So you have an invention and worried that people may be able to copy it by adding their own twist to the design to copy your patent. This is why employing a patent attorney to write up your patents is very important. If you lodged your own patent application you might miss a few obvious things that other people may find ways around.
We have a shelf that is hung up using nails. What is to stop someone with coming up with the same idea but instead of using nails, they use screws?
The best way to defeat things like this happens is to broaden the patent so it covers all avenues. Instead of just specifying nails in the patent, specify fasteners and then in the specification state fasteners may be screws, nails and any other types of fasteners.
Since the mid-eighteenth century courts have recognised “Doctrine of Equivalents”. This was brought about to protect patents further as for inventors to not lose the will to innovate.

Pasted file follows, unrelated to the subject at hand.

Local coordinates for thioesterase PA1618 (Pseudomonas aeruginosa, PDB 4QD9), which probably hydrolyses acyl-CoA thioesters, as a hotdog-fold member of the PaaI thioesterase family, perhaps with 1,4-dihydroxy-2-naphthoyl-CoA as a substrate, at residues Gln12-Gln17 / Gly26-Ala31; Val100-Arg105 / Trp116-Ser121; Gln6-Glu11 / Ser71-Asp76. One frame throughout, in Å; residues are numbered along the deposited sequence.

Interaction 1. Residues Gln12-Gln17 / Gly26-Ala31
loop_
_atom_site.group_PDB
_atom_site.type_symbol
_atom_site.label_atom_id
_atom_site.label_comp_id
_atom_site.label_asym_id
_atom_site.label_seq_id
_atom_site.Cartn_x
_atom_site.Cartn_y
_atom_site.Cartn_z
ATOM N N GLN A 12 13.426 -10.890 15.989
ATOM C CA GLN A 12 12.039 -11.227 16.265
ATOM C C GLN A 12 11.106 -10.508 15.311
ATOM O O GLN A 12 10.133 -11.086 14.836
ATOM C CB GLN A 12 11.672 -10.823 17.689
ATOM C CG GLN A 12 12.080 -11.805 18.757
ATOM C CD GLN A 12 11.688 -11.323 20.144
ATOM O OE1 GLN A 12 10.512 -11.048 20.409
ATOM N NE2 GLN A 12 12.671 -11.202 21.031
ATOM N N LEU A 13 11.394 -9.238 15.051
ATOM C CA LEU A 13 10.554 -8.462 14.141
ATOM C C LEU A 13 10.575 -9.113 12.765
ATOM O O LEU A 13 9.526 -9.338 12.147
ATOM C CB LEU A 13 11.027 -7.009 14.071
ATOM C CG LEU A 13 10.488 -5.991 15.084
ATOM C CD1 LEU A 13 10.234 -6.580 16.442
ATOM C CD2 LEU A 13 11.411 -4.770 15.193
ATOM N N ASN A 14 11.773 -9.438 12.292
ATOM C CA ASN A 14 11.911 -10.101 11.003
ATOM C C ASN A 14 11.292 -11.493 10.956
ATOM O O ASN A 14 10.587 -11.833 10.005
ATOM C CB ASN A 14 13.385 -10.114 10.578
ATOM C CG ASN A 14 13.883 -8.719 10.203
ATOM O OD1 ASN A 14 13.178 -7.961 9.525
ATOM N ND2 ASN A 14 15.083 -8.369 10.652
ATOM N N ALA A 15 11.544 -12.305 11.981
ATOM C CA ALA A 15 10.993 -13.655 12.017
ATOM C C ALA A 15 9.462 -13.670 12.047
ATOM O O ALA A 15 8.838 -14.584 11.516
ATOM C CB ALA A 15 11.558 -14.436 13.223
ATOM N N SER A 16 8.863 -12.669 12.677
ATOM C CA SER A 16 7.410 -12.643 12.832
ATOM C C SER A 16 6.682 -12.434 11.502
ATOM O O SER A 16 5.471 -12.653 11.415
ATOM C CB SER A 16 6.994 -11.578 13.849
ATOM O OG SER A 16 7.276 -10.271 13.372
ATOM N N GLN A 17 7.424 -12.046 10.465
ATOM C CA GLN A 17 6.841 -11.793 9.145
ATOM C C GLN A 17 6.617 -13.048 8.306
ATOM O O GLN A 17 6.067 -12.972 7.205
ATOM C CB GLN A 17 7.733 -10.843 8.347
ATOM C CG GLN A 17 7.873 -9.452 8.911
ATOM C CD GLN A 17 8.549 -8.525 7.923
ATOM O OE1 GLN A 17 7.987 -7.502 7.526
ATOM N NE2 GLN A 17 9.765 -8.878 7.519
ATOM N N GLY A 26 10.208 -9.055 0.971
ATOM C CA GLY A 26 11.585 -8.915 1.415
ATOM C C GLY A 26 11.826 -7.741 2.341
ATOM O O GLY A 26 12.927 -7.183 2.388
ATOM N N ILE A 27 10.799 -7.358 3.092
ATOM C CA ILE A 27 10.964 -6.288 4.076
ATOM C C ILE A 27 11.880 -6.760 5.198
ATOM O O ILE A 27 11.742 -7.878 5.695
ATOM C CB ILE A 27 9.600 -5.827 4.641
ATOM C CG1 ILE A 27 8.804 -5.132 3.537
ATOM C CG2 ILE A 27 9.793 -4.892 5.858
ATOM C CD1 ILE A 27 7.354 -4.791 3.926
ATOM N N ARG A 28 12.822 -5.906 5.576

If the product / patent performs substantially the same function in substantially the same way to obtain the same result, then it infringes the patent under the Doctrine of Equivalents.
So in the case of our shelf. Fitting the shelf to the wall with screws instead of nails will infringe on your patent even though you don’t specify screw in your patent.
The Doctrine of Equivalents helps assure you get the strongest patent possible and ensuring a competitor cannot pirate a patented invention by making some insignificant changes.
In most cases the competitor won’t be able to get around your patent as the courts would invoke the Doctrine of Equivalents.
Generally speaking, if done correctly the answer is no.